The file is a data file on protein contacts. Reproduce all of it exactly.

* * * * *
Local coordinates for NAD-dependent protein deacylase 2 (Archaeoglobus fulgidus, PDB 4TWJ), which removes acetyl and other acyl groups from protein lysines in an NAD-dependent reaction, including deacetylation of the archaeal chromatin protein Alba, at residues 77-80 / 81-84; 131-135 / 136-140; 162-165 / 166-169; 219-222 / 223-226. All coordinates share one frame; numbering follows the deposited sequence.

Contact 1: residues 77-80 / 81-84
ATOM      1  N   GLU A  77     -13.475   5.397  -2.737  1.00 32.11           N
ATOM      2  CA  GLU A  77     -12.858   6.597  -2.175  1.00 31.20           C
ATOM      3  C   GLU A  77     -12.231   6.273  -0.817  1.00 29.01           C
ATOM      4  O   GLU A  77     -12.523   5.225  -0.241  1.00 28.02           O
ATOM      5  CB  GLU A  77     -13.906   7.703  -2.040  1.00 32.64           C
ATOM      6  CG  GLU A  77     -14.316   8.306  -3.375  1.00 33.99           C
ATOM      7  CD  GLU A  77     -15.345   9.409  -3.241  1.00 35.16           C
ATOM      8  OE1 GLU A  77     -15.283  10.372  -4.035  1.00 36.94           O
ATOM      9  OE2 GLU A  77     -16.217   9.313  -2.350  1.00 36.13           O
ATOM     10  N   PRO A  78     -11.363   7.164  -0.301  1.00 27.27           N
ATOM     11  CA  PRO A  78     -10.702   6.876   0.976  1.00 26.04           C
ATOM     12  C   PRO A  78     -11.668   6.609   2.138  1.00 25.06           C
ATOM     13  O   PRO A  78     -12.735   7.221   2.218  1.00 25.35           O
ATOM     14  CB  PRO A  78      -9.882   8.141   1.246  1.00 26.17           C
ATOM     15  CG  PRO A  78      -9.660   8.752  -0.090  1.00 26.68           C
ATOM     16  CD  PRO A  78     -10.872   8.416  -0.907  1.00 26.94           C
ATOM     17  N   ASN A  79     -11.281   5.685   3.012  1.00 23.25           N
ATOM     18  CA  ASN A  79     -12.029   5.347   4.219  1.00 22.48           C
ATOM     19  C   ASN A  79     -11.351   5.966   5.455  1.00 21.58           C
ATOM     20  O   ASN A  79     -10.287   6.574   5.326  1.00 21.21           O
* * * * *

Local coordinates for NAD-dependent protein deacylase 2 (Archaeoglobus fulgidus, PDB 4TWJ), which removes acetyl and other acyl groups from protein lysines in an NAD-dependent reaction, including deacetylation of the archaeal chromatin protein Alba, at residues 77-80 / 81-84; 131-135 / 136-140; 162-165 / 166-169; 219-222 / 223-226. All coordinates share one frame; numbering follows the deposited sequence.

Contact 1: residues 77-80 / 81-84
ATOM      1  N   GLU A  77     -13.475   5.397  -2.737  1.00 32.11           N
ATOM      2  CA  GLU A  77     -12.858   6.597  -2.175  1.00 31.20           C
ATOM      3  C   GLU A  77     -12.231   6.273  -0.817  1.00 29.01           C
ATOM      4  O   GLU A  77     -12.523   5.225  -0.241  1.00 28.02           O
ATOM      5  CB  GLU A  77     -13.906   7.703  -2.040  1.00 32.64           C
ATOM      6  CG  GLU A  77     -14.316   8.306  -3.375  1.00 33.99           C
ATOM      7  CD  GLU A  77     -15.345   9.409  -3.241  1.00 35.16           C
ATOM      8  OE1 GLU A  77     -15.283  10.372  -4.035  1.00 36.94           O
ATOM      9  OE2 GLU A  77     -16.217   9.313  -2.350  1.00 36.13           O
ATOM     10  N   PRO A  78     -11.363   7.164  -0.301  1.00 27.27           N
ATOM     11  CA  PRO A  78     -10.702   6.876   0.976  1.00 26.04           C
ATOM     12  C   PRO A  78     -11.668   6.609   2.138  1.00 25.06           C
ATOM     13  O   PRO A  78     -12.735   7.221   2.218  1.00 25.35           O
ATOM     14  CB  PRO A  78      -9.882   8.141   1.246  1.00 26.17           C
ATOM     15  CG  PRO A  78      -9.660   8.752  -0.090  1.00 26.68           C
ATOM     16  CD  PRO A  78     -10.872   8.416  -0.907  1.00 26.94           C
ATOM     17  N   ASN A  79     -11.281   5.685   3.012  1.00 23.25           N
ATOM     18  CA  ASN A  79     -12.029   5.347   4.219  1.00 22.48           C
ATOM     19  C   ASN A  79     -11.351   5.966   5.455  1.00 21.58           C
ATOM     20  O   ASN A  79     -10.287   6.574   5.326  1.00 21.21           O